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Volume 24, Number 3—March 2018

Research Letter

Fishborne Zoonotic Trematodes Transmitted by Melanoides tuberculata Snails, Peru

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Eduardo A. Pulido-Murillo, Luis Fernando V. Furtado, Alan L. Melo, Élida M.L. Rabelo, and Hudson A. PintoComments to Author 
Author affiliations: Universidade Federal de Minas Gerais, Belo Horizonte, Brazil

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EID Pulido-Murillo EA, Furtado LV, Melo AL, Rabelo É, Pinto HA. Fishborne Zoonotic Trematodes Transmitted by Melanoides tuberculata Snails, Peru. Emerg Infect Dis. 2018;24(3):606-608. https://dx.doi.org/10.3201/eid2403.172056
AMA Pulido-Murillo EA, Furtado LV, Melo AL, et al. Fishborne Zoonotic Trematodes Transmitted by Melanoides tuberculata Snails, Peru. Emerging Infectious Diseases. 2018;24(3):606-608. doi:10.3201/eid2403.172056.
APA Pulido-Murillo, E. A., Furtado, L. V., Melo, A. L., Rabelo, É., & Pinto, H. A. (2018). Fishborne Zoonotic Trematodes Transmitted by Melanoides tuberculata Snails, Peru. Emerging Infectious Diseases, 24(3), 606-608. https://dx.doi.org/10.3201/eid2403.172056.

Abstract

We investigated the transmission of the fishborne trematodes Centrocestus formosanus and Haplorchis pumilio by Melanoides tuberculata snails in Peru. We report on results of experimental, morphological, and molecular approaches and discuss the potential risk for future human cases, given the existence of food habits in the country involving the ingestion of raw fish.

The World Health Organization has estimated that the number of humans infected with fishborne trematodes exceeds 18 million, and >500 million persons are at risk of infection (1). Among the causative agents of these trematodiases are representatives of the family Heterophyidae, which are small intestinal parasites from birds and mammals, including humans (13). Infection by heterophyids can be considered an emerging disease because of a set of factors, including high prevalence, reported mainly in Asia; outbreaks caused by Ascocotyle longa trematodes in Brazil; the introduction of Centrocestus formosanus trematodes and Haplorchis pumilio flukes from Asia into the Americas; and the involvement of larvae of Procerovum varium flukes as causative agents of human ocular disease (35).

Of the 30 species of heterophyids recognized worldwide (4), 7, including C. formosanus and H. pumilio, are transmitted by the red-rimmed melania or Malaysian trumpet snail, Melanoides tuberculata (6). Even though human infection by these 2 heterophyids has not been reported in the Americas, the possibility of future cases must be considered, especially in countries like Peru, whose inhabitants consume ceviche, a culinary dish prepared with raw fish. Thus, the evaluation of the involvement of M. tuberculata snails in the transmission of heterophyids in this country is needed given the potential public health concern related to these parasites.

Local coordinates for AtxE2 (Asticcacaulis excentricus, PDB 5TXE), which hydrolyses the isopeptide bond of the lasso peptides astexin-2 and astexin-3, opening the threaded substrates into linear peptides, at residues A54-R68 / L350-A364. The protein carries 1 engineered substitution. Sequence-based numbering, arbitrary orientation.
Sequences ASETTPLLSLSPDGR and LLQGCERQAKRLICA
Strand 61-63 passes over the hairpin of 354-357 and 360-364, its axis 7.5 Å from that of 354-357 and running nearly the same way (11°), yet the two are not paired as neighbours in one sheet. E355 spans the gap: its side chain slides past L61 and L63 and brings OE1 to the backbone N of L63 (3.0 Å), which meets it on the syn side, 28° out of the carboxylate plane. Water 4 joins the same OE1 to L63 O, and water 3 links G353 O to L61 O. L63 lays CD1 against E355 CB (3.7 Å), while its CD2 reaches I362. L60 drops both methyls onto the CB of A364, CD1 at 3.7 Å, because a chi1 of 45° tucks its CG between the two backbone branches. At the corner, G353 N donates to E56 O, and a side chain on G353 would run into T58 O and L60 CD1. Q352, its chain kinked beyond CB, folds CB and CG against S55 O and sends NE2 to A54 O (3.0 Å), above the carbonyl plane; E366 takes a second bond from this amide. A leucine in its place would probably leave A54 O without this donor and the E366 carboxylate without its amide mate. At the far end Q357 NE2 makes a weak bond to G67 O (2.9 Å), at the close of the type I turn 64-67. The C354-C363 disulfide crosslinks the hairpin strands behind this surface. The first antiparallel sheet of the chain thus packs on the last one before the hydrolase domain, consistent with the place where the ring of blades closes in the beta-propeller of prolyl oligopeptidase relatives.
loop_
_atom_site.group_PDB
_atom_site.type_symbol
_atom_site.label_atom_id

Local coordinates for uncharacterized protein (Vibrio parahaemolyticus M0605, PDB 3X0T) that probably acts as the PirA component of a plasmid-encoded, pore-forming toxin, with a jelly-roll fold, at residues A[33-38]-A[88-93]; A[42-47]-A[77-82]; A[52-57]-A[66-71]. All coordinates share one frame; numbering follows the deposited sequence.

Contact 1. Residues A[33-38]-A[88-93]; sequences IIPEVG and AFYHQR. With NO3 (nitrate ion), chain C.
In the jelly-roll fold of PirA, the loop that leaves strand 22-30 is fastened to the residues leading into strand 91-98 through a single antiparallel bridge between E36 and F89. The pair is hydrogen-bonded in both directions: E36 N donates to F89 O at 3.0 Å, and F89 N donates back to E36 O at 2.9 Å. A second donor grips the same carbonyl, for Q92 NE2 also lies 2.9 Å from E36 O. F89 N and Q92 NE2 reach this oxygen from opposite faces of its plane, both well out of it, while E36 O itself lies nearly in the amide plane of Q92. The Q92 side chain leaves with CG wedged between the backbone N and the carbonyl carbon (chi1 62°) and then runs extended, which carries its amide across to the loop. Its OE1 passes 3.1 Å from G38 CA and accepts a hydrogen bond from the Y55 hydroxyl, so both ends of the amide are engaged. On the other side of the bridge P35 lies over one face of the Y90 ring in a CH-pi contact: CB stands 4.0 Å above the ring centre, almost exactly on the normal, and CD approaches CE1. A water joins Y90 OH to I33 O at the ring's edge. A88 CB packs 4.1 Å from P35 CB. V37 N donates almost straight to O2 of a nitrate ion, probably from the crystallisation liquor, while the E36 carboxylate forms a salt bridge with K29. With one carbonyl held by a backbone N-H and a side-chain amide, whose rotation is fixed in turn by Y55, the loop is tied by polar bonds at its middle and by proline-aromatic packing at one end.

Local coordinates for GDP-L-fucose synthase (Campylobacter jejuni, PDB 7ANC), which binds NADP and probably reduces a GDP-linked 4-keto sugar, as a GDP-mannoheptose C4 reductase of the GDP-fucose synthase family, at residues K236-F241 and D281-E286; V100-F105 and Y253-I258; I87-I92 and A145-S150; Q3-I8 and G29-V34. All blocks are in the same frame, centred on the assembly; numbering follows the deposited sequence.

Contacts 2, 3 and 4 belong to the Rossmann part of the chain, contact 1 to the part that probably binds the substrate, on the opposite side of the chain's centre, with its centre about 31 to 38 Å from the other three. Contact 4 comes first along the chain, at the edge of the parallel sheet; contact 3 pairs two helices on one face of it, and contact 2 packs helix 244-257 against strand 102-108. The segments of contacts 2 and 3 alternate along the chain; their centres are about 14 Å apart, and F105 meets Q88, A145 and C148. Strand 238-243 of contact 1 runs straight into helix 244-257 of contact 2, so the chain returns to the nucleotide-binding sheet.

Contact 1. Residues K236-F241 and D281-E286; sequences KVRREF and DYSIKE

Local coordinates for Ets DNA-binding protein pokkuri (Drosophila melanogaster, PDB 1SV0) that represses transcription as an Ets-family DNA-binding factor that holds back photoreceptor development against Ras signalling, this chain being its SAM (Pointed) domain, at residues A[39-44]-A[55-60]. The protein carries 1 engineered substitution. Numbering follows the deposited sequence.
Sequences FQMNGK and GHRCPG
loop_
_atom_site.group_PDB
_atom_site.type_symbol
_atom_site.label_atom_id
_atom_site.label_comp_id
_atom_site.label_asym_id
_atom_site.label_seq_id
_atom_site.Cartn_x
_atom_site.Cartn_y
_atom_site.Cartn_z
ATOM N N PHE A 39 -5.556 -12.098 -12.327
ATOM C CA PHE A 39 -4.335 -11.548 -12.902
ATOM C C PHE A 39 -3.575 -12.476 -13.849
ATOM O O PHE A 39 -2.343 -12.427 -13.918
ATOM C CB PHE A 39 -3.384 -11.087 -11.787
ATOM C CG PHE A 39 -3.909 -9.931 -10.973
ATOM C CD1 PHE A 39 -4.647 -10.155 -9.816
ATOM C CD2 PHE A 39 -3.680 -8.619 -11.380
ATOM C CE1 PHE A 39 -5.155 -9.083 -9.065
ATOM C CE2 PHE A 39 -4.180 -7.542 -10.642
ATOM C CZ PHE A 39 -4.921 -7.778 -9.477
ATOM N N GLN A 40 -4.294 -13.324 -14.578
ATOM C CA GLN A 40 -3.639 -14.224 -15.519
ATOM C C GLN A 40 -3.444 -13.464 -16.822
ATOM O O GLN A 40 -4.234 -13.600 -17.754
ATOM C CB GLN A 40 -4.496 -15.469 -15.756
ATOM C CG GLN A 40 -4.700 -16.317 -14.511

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Thumbnail of Species of heterophyids transmitted by Melanoides tuberculata snails in Peru. A–D) Centrocestus formosanus: cercaria (pleurolophocercous type) (A), encysted metacercariae in gills of Poecilia reticulata (B, C), and adult parasite obtained in experimentally infected mouse (D). E–H) Haplorchis pumilio: cercaria (parapleurolophocercous type) (E), metacercariae found at the base of the caudal fin of P. reticulata (F–G), and adult recovered in experimentally infected mouse (H). Scale bar

Figure. Species of heterophyids transmitted by Melanoides tuberculata snails in Peru. A–D) Centrocestus formosanus: cercaria (pleurolophocercous type) (A), encysted metacercariae in gills of Poecilia reticulata (B, C), and adult parasite obtained in...

In this study, we collected snails in 2 areas of the central coast of Peru, the Ventanilla Wetlands Regional Conservation Area (VWRCA) (11°52′31″S; 77°8′37″W) and the Pantanos de Villa Wildlife Refuge (PVWR) (12°12′33″S; 76°59′28″W), during December 2015 and January, June, and July 2016. Identification of the collected M. tuberculata snail specimens was based on conchiliological features according to previously published reports (7,8). We placed the specimens individually onto polystyrene plates containing dechlorinated water, subjected them to photostimulation, and examined them under a stereomicroscope. We examined cercariae, fluke larvae, in a light microscope after vital staining (0.05% Nile blue sulfate) and preliminarily identified 2 cercarial types, pleurolophocercous (Figure, panel A) and parapleurolophocercous (Figure, panel E). We used samples of the cercariae for experimental infection of vertebrate hosts to obtain other developmental stages for identification. Experiments were conducted in accordance with the local animal experimentation ethics committee (Comissão de Ética no Uso de Animais, Universidade Federal de Minas Gerais, protocol 20/2016).